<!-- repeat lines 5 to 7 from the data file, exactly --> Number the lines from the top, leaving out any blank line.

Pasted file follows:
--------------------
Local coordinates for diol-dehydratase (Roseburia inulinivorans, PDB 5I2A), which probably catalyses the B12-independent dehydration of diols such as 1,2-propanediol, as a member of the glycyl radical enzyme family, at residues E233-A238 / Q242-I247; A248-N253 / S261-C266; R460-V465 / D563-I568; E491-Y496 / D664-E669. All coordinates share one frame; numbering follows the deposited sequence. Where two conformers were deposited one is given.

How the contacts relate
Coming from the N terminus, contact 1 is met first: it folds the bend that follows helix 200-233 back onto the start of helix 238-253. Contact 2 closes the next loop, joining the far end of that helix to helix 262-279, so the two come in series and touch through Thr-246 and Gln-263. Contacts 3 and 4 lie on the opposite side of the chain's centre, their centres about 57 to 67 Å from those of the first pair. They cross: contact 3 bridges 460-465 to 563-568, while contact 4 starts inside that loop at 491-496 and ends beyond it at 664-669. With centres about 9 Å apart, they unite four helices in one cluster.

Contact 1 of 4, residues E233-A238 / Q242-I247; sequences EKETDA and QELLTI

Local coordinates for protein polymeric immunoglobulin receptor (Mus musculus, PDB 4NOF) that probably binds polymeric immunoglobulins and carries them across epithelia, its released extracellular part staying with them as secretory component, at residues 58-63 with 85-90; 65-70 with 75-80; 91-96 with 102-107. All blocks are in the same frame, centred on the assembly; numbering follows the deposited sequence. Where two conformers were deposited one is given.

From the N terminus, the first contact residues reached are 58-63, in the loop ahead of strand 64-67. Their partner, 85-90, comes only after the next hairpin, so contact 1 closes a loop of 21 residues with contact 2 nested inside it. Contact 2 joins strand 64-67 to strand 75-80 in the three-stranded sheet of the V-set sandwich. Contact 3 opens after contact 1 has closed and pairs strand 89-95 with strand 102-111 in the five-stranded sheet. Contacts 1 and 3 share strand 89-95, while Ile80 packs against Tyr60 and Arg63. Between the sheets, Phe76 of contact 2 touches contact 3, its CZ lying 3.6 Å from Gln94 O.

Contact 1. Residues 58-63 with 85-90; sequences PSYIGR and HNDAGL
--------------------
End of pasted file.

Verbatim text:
Local coordinates for protein polymeric immunoglobulin receptor (Mus musculus, PDB 4NOF) that probably binds polymeric immunoglobulins and carries them across epithelia, its released extracellular part staying with them as secretory component, at residues 58-63 with 85-90; 65-70 with 75-80; 91-96 with 102-107. All blocks are in the same frame, centred on the assembly; numbering follows the deposited sequence. Where two conformers were deposited one is given.

From the N terminus, the first contact residues reached are 58-63, in the loop ahead of strand 64-67. Their partner, 85-90, comes only after the next hairpin, so contact 1 closes a loop of 21 residues with contact 2 nested inside it. Contact 2 joins strand 64-67 to strand 75-80 in the three-stranded sheet of the V-set sandwich. Contact 3 opens after contact 1 has closed and pairs strand 89-95 with strand 102-111 in the five-stranded sheet. Contacts 1 and 3 share strand 89-95, while Ile80 packs against Tyr60 and Arg63. Between the sheets, Phe76 of contact 2 touches contact 3, its CZ lying 3.6 Å from Gln94 O.

Contact 1. Residues 58-63 with 85-90; sequences PSYIGR and HNDAGL